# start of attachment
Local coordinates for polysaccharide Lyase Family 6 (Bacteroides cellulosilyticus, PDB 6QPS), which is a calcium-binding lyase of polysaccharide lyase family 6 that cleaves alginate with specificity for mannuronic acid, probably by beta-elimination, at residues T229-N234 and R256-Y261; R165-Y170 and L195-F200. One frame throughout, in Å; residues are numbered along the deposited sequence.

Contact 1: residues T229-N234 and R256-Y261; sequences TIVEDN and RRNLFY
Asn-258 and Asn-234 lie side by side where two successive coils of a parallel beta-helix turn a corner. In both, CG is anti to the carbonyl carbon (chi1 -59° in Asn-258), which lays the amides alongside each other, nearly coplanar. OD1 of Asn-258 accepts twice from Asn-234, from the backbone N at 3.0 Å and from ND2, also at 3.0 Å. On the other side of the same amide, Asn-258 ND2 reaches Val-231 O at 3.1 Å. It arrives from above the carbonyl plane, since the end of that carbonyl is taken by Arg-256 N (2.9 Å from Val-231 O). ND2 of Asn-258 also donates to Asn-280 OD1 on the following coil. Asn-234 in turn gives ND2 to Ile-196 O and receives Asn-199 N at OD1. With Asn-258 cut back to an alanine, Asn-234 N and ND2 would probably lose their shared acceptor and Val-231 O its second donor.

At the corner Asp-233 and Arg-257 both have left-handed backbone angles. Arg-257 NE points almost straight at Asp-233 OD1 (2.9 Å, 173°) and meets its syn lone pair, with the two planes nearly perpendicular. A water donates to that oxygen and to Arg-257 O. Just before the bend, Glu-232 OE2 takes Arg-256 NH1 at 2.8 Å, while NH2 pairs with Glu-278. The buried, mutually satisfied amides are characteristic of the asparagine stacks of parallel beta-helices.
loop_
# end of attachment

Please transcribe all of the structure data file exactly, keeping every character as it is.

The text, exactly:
Local coordinates for polysaccharide Lyase Family 6 (Bacteroides cellulosilyticus, PDB 6QPS), which is a calcium-binding lyase of polysaccharide lyase family 6 that cleaves alginate with specificity for mannuronic acid, probably by beta-elimination, at residues T229-N234 and R256-Y261; R165-Y170 and L195-F200. One frame throughout, in Å; residues are numbered along the deposited sequence.

Contact 1: residues T229-N234 and R256-Y261; sequences TIVEDN and RRNLFY
Asn-258 and Asn-234 lie side by side where two successive coils of a parallel beta-helix turn a corner. In both, CG is anti to the carbonyl carbon (chi1 -59° in Asn-258), which lays the amides alongside each other, nearly coplanar. OD1 of Asn-258 accepts twice from Asn-234, from the backbone N at 3.0 Å and from ND2, also at 3.0 Å. On the other side of the same amide, Asn-258 ND2 reaches Val-231 O at 3.1 Å. It arrives from above the carbonyl plane, since the end of that carbonyl is taken by Arg-256 N (2.9 Å from Val-231 O). ND2 of Asn-258 also donates to Asn-280 OD1 on the following coil. Asn-234 in turn gives ND2 to Ile-196 O and receives Asn-199 N at OD1. With Asn-258 cut back to an alanine, Asn-234 N and ND2 would probably lose their shared acceptor and Val-231 O its second donor.

At the corner Asp-233 and Arg-257 both have left-handed backbone angles. Arg-257 NE points almost straight at Asp-233 OD1 (2.9 Å, 173°) and meets its syn lone pair, with the two planes nearly perpendicular. A water donates to that oxygen and to Arg-257 O. Just before the bend, Glu-232 OE2 takes Arg-256 NH1 at 2.8 Å, while NH2 pairs with Glu-278. The buried, mutually satisfied amides are characteristic of the asparagine stacks of parallel beta-helices.
loop_